Design vs. Development: The Difference Could Cost You Customers
October 22 2015
I have been through many Facebook overhauls, so I barely flinched when my most used app had a big update promising a fresh, new look.
It has a fresh, new look, but looks aren't everything. With it came new menu and navigation, and they aren't working properly.
I emailed my concerns, they politely replied it would have to wait for the next app update.
The buttons used to work! Can't they just move the button or change the path thingamajig?! Isn't there some snippet of code they can cut and paste to make it work?
Well, no. Not really.
See, there are two parts to an app or website or software: what the user sees and does, and what goes on behind the scenes.
Compare an app (or website or software) to a car. The driver is concerned with how the car looks and how well it does what he wants it to do. "Push pedal, go faster."
The manufacturer and mechanic, however, are focused on what really makes the car work and work well: internal structure and all the little parts functioning together. "Scale down roter by 2.3 mm, increase friction by .5% for a 3% decrease for pedal pressure."
Drivers may be frustrated with a blind spot and say, "Why can't they just make the window bigger?" Because making the window bigger requires everything around it to be adjusted, which causes everything around that to be adjusted, and so on. It would take a complete redesign of the door and maybe the car to change the size of the window by an inch.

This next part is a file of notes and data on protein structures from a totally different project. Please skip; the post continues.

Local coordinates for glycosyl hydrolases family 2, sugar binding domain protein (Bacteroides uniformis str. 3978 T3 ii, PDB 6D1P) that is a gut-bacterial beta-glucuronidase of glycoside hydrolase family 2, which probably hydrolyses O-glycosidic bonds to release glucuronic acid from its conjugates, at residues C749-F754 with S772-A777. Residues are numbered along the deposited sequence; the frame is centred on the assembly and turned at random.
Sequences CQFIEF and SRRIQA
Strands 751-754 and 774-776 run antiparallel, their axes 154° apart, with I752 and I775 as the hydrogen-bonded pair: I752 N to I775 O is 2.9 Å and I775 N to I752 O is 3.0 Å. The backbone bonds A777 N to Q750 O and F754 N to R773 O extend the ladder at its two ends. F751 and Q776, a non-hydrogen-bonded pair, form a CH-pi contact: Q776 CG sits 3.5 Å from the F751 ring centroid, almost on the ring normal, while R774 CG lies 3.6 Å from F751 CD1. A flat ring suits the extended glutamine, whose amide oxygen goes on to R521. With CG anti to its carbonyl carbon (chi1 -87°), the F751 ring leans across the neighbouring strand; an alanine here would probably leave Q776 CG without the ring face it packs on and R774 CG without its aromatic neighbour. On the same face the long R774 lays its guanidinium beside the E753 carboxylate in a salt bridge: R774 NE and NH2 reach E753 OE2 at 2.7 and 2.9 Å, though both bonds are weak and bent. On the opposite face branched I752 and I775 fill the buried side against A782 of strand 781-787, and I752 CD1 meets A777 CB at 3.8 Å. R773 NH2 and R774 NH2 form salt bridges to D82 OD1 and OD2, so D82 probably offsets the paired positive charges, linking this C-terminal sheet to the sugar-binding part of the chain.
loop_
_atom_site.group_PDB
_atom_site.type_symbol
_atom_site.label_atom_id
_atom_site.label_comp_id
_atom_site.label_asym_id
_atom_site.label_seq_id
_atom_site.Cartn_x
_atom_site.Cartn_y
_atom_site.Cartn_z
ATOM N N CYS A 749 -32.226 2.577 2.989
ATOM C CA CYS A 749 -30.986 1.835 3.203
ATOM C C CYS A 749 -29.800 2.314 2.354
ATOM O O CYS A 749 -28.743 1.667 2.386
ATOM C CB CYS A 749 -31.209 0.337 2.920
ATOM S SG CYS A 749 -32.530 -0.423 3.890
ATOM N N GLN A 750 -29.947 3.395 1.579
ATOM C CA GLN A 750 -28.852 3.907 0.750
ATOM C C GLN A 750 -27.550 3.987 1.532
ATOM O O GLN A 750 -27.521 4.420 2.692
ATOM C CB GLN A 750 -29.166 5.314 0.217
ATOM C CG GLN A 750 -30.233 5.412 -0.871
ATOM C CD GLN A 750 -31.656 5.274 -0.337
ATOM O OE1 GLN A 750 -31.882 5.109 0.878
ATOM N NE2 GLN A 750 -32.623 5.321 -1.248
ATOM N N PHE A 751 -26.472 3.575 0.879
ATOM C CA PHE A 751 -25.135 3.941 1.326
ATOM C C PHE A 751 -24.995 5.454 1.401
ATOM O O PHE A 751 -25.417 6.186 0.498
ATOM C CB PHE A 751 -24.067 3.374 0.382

Similarly, there is a major difference between what users do with a website/software/app and what the developer has created it to do. There are some things you can change without issue, like font, color, hover text. But some changes require everything around it to be adjusted, which causes everything around that to be adjusted, and so on.
So, no, the people in charge of my beloved app can't just move the button or make it do something else. It may, in fact, be such a big deal that it will require a complete reconfiguration of the mechanics.
In the meantime, my loyalty is eroding. I find myself using the app less. I have started looking for one I like better, or at least one that functions the way I need it to in a user-friendly manner.
If your app/site has only visual merit, a designer may be able to help you find a template to get the look you want. But if there is any user interface (read: clicking), you need a developer to create a solid structure they can easily update.
The initial cost may seem steep, but winning and keeping customers has a high return on investment. Pretty graphics may be able to get users, but the more frustrated and confused they are, the more likely they are to leave. A shiny car means nothing to someone who needs to travel, and a shiny website means nothing to a user who can't get where they want to go.